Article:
State must act on ‘dead zone’By Times Picayune
November 12, 2007
The National Research Council recently issued a report on water quality in the Mississippi River, which governs hypoxia (the "dead zone") in the Gulf.
In brief, while industrial point sources of pollution have been reduced under the Clean Water Act, little or no progress is being made with non-point agricultural pollution from croplands.
The third-largest hypoxic area ever recorded occurred this year in the Gulf.
Speaking frankly from here at the headwaters of the Mississippi, it is not going to get better until Louisiana sets nutrient standards for the Gulf near-shore area and lists it as an "impaired water."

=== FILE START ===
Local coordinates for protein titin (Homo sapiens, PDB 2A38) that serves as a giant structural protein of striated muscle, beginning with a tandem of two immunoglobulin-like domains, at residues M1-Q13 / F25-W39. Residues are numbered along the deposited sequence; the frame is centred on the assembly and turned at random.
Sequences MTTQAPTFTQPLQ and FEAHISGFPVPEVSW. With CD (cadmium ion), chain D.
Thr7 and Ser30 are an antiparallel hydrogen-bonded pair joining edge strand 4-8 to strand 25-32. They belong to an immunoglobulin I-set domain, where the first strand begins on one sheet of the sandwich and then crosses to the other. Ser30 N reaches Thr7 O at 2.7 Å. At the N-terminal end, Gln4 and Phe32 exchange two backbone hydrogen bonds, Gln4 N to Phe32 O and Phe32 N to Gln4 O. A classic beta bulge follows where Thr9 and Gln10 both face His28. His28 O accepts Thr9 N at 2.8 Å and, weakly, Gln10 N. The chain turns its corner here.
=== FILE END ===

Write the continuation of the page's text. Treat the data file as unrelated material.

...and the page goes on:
Until that happens, the Clean Water Act process cannot kick in to control nitrates up-river.
The case for nutrient reductions from upstream would also be a lot stronger if southern congressional delegations would stop blocking Farm Bill reform.
The billions of dollars of subsidies that go to farmers for cotton, rice, corn, soybeans and wheat, with no nutrient management standards required for receiving those payments, ensures that over-application of fertilizer and resultant hypoxia in the Gulf will continue.
Water Resources Center
University of Minnesota
St. Paul, Minn.